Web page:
The best and bloodiest true crimes that inspired fiction

Who am I?

An experienced genealogist, I became fascinated by true historical crime reports when I found murderers in my family tree. Since then, I have written ten historical mystery books featuring true unsolved crimes. My novels re-imagine what might have happened had the killers been brought to justice. My background in genealogy and vast experience trawling through historical newspaper reports has given me a passion for the past and a desire to resolve the unknown.

I wrote...

Vote For Murder: A Suffragette Murder Mystery

By Jacqueline Beard,

Book cover of Vote For Murder: A Suffragette Murder Mystery

What is my book about?

While hiding in a museum to evade the census, suffragette Louisa Russell discovers a diary belonging to a poisoner. And not just any poisoner, but the infamous Mary Cage executed for killing her husband decades earlier. When Louisa’s next-door neighbour dies under suspicious circumstances, the parallels between the two deaths become impossible to ignore. But can there be a link between deaths sixty years apart? And will Louisa find the poisoner before they convict an innocent woman? Vote for Murder is a historical mystery based on a true crime.

The books I picked & why

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The Death of Lucy Kyte: A New Mystery Featuring Josephine Tey

By Nicola Upson,

Book cover of The Death of Lucy Kyte: A New Mystery Featuring Josephine Tey

Why this book?

This book is close to my heart as it started my writing career. The Death of Lucy Kyte is the fifth book in the Josephine Tey mystery novels based on a true Suffolk crime dubbed The Red Barn murders. I loved the way the book weaved between past and present, and the skill employed by the author in creating a fictional work from an actual historical crime. Not only did it offer me a series of mystery books, which I loved, but it set me on the path to penning my own novels in a similar genre.

The Suspicions of Mr. Whicher: A Shocking Murder and the Undoing of a Great Victorian Detective

By Kate Summerscale,

Book cover of The Suspicions of Mr. Whicher: A Shocking Murder and the Undoing of a Great Victorian Detective

Why this book?

This riveting book covers the gruesome discovery of a murder in a Georgian house in the sleepy village of Road in Wiltshire. That someone has died is awful enough but realising that the murderer is a member of the household brings fresh horrors. The author meticulously follows the crime and subsequent investigation, sticking strictly to the facts while using her imagination to recreate the tense atmosphere while bringing the characters to life. Unputdownable.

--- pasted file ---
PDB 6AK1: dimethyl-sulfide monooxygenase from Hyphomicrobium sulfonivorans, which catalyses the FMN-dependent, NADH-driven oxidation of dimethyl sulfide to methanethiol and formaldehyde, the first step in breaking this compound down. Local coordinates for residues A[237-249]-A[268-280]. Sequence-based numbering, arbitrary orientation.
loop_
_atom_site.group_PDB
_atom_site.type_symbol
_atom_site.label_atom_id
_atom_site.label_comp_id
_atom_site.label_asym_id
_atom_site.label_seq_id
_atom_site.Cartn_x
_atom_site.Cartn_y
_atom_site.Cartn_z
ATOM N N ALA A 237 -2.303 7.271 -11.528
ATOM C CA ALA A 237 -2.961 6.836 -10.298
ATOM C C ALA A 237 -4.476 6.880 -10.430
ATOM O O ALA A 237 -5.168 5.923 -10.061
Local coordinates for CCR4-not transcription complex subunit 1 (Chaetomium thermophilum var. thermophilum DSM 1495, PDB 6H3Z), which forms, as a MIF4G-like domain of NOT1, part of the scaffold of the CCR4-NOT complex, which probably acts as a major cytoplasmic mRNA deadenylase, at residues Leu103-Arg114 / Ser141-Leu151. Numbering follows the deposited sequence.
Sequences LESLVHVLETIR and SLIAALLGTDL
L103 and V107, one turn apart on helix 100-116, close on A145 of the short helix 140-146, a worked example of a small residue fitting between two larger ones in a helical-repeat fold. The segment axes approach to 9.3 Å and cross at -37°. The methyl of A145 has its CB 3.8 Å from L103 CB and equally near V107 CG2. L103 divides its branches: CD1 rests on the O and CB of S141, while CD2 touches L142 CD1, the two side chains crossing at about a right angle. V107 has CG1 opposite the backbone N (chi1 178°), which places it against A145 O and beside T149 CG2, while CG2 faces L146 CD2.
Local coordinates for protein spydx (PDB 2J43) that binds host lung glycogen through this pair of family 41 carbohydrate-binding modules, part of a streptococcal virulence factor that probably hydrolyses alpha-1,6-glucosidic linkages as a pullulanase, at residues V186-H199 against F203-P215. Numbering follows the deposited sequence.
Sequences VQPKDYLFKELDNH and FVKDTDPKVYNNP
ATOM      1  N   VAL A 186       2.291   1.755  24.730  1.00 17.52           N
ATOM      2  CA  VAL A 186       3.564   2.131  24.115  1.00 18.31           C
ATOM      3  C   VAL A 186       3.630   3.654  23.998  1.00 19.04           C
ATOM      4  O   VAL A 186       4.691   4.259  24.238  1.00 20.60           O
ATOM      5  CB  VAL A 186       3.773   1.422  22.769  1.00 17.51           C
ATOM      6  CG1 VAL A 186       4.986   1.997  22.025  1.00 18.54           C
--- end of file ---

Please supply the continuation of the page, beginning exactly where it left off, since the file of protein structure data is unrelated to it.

Murder on the Orient Express

By Agatha Christie,

Book cover of Murder on the Orient Express

Why this book?

My favourite childhood author, Christie, frequently used true crime as inspiration for her novels and the starting point of Murder on the Orient Express is the real-life kidnapping of Charles Lindbergh’s heir. The author has cleverly set the crime on a train in a snowstorm, effectively trapping the murderer and suspects under the nose of her most famous creation, Hercule Poirot. The twists and turns culminate in an ending you won’t see coming if not familiar with the story, making this book a joy to read.

Lestrade and the Ripper

By M.J. Trow,

Book cover of Lestrade and the Ripper

Why this book?

No true crime list would be complete without reference to the infamous Jack the Ripper, and of the many books I have read, this one stands out. True, the subject is gory, and for that reason, some might think that humour is out of place, but I like the bumbling detective Lestrade, and the author clearly knows his stuff. The detailed historical research accurately portrays the setting and times of the novel. Trow brings a different approach to a Sherlock Holmes-type story with an easy-to-read and witty style in a book well worth trying.

A Good Marriage

By Stephen King,

Book cover of A Good Marriage

Why this book?

While technically a novella, this profoundly disturbing story takes inspiration from the notorious BTK killer of the 1970s. BTK, alias Dennis Rader, killed at least ten people, yet his wife of 34 years denied ever knowing anything about his murderous exploits. Stephen King develops the story to show what it would be like for a happily married wife to discover suddenly that her husband has a hitherto unknown, sinister hobby. A chilling and thought-provoking read.

5 book lists we think you will like!

Interested in murders, private investigators, and secrets?

5,309 authors have recommended their favorite books and what they love about them. Browse their picks for the best books about murders, private investigators, and secrets.

Murders Explore 302 books about murders
Private Investigators Explore 98 books about private investigators
Secrets Explore 99 books about secrets

And, 3 books we think you will enjoy!

We think you will like Grave Witch, Thirteen Hours, and Death at the Seaside if you like this list.